Your grandma was right on getting the dough worked right. It takes sooo long to run each piece through over and over until it reaches the right consistency that it won’t fall apart and let all the filling out as soon as it hits the water. Even if you’re not making ravioli, you gotta work the dough pretty hard so it stays together as a spaghetti or fettucine noodle. I preferred my 1970’s pasta machine with the deadly mixing paddle for that. There was so much torque on that thing, I can see why they recalled it because people were dumb enough to stick their fingers in there and lose one. That’s me, living on the edge with recalled pasta machines. 😛

    2
  52. Mikey says:

    Well I guess it was inevitable given she refuses the vaccine and hangs around other anti-vaxxers, but my mom has COVID. Her age and status as a cancer survivor don’t bode well, but at least she is all in for the antibody treatment. All I can do now is hope she can get it and it works.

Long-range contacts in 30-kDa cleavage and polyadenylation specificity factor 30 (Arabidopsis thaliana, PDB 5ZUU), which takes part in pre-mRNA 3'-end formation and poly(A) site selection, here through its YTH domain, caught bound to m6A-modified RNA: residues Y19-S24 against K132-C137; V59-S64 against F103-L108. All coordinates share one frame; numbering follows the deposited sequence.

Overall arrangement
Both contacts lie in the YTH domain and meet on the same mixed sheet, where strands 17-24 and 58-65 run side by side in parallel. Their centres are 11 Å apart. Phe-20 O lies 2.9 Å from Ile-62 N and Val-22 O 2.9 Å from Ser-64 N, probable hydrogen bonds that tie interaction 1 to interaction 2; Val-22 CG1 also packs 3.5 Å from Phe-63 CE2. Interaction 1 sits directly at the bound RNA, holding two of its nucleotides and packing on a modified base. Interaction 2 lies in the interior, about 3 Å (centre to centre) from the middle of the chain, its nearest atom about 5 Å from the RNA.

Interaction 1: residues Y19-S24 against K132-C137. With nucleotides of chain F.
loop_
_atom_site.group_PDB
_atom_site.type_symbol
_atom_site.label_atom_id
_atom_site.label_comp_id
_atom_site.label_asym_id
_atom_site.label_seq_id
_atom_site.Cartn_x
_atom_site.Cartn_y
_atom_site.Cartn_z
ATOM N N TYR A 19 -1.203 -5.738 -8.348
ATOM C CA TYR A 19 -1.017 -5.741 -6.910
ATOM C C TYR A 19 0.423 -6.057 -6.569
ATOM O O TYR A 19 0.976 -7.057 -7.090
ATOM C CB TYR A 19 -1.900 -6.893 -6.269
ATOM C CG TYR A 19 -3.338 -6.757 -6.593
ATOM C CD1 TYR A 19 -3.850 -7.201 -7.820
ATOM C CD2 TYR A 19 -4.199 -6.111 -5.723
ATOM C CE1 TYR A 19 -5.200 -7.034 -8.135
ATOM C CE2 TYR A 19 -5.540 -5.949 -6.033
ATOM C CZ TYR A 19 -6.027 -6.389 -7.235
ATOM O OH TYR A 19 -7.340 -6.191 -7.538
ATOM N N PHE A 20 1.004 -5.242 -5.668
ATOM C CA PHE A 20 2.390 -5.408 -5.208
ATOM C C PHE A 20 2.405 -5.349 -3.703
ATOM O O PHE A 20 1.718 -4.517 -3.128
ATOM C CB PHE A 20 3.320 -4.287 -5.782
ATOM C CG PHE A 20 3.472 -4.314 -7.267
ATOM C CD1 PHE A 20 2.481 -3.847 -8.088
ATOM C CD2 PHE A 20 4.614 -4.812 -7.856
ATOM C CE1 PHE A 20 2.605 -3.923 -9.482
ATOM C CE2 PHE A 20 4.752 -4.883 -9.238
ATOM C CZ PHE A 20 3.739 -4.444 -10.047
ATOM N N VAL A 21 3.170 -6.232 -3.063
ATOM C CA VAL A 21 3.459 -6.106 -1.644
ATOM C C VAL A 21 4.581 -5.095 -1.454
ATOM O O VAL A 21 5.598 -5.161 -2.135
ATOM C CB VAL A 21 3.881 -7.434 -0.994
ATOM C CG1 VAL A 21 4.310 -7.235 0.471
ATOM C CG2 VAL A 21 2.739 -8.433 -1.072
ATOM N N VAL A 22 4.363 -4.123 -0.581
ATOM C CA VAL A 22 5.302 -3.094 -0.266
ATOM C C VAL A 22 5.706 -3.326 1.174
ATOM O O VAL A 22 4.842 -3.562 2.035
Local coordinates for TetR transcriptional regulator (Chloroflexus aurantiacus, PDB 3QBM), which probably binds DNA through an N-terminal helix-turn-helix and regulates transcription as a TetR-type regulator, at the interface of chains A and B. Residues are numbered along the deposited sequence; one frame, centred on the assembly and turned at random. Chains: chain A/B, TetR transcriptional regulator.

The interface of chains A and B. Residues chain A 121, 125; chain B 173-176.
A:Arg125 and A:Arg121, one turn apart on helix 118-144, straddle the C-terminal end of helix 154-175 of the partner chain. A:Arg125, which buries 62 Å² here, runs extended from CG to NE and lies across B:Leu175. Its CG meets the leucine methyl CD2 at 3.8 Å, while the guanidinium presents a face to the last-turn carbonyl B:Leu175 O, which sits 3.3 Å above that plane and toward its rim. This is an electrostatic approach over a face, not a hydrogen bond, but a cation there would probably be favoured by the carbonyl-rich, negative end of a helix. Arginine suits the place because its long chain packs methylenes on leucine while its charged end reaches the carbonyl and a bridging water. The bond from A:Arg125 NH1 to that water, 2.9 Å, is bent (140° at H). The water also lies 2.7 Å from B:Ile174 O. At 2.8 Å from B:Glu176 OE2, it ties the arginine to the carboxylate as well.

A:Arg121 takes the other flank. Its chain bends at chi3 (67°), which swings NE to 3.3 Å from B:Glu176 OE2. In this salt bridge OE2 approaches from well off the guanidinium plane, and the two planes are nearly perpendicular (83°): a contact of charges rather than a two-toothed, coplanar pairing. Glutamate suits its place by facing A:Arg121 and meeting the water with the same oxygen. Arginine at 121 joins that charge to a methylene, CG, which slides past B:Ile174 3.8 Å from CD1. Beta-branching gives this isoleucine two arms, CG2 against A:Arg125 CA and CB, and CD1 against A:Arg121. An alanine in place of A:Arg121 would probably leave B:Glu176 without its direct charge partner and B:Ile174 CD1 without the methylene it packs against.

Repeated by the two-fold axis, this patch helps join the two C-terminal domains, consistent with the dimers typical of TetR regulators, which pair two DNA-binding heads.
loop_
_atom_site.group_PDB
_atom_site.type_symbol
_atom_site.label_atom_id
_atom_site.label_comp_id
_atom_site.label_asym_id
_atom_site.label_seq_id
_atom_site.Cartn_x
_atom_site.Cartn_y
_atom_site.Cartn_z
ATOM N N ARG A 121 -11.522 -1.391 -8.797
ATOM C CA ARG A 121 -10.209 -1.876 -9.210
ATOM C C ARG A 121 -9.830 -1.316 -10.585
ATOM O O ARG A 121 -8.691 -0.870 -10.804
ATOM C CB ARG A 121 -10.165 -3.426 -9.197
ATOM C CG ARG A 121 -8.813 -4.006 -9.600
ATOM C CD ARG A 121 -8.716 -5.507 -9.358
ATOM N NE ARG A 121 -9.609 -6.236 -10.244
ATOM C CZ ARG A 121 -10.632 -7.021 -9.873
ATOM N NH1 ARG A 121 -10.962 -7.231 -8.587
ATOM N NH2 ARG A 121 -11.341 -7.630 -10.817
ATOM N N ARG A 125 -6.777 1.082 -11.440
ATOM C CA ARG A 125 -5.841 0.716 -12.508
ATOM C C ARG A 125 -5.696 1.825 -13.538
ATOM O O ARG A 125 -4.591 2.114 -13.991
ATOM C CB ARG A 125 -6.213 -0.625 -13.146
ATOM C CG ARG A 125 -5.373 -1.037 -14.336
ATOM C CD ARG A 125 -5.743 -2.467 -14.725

2
  53. Michael Cain says:

    @Just nutha ignint cracker:
    I’ll continue to say that this is simply a schism that was first shown in 2019 playing out. Pelosi lacked the votes to pass a reconciliation bill that didn’t include hundreds of billions for climate change — see the Squad vs Pelosi over the initial Green New Deal resolution in 2019. Schumer lacked the votes to pass a reconciliation bill that included hundreds of billions for climate change — see the GND floor vote that McConnell allowed in 2019.

  54. Just nutha ignint cracker says:

    I maintain that Manchin may be thinking of running for president.

    That would be SO COOL!!!!! America would be forced to choose between an incompetent huckster posing as a neoCON (with special emphasis on the “con”) and an incompetent backbencher political hack who had managed to thrust himself into the limelight.

    What to choose; what to choose.

    2
  55. Jax says:

    @Mikey: I’m sorry to hear that. My Dad refuses to get vaxxed, he said he had enough shots when he went to Vietnam and a lifetime of accidentally getting stuck with cattle vaccines. So far he’s not gotten it, but I suspect it’s just a matter of time.

    Hope the antibodies do your Mom some good!

    2
  56. Just nutha ignint cracker says: